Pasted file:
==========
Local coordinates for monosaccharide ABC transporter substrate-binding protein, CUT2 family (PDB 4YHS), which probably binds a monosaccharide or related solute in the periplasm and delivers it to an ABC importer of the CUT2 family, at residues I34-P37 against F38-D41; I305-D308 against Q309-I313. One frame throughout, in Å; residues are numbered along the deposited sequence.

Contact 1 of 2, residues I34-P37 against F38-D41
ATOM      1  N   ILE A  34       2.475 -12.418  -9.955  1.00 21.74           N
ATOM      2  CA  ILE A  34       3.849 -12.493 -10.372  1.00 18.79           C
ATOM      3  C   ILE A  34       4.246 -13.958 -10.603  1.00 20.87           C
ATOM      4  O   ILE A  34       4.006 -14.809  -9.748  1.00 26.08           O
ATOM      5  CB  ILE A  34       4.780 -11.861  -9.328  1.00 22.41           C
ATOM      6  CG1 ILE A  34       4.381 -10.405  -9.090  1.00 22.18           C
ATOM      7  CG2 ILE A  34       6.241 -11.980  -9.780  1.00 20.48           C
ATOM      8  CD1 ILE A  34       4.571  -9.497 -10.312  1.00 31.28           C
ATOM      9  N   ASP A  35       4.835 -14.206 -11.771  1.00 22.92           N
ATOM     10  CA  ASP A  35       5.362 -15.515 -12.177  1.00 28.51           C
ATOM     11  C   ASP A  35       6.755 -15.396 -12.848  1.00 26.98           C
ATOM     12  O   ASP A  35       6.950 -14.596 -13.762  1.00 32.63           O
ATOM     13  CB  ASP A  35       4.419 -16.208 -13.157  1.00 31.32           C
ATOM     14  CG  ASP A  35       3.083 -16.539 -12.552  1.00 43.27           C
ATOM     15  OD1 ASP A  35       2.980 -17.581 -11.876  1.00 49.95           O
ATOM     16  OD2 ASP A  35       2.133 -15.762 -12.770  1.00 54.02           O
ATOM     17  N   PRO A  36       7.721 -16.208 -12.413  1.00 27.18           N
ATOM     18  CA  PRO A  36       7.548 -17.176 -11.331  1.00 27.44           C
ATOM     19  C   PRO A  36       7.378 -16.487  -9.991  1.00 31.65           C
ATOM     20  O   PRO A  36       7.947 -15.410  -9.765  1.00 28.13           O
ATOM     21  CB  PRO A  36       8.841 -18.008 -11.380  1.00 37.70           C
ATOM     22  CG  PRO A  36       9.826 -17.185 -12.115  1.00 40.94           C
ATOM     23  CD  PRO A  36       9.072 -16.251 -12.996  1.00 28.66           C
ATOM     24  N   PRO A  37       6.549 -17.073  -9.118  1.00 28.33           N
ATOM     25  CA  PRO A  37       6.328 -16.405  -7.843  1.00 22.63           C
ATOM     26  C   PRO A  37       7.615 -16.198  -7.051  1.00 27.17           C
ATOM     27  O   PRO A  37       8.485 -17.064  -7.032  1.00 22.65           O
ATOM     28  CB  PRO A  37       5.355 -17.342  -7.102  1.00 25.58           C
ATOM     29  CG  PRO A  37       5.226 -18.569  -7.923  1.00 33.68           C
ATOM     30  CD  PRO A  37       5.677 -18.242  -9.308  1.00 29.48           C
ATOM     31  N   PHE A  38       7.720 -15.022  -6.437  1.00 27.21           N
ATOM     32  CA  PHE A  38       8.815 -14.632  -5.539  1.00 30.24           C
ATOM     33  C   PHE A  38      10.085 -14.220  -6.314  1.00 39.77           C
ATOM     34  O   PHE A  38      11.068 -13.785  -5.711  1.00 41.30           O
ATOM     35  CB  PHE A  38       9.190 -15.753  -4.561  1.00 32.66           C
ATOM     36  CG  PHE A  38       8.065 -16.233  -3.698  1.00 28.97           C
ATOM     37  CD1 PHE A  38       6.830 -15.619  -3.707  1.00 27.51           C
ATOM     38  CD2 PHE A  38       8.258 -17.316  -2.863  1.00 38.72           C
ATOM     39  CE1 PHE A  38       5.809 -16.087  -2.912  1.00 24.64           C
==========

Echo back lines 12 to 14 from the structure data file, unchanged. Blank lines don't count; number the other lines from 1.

ATOM     10  CA  ASP A  35       5.362 -15.515 -12.177  1.00 28.51           C
ATOM     11  C   ASP A  35       6.755 -15.396 -12.848  1.00 26.98           C
ATOM     12  O   ASP A  35       6.950 -14.596 -13.762  1.00 32.63           O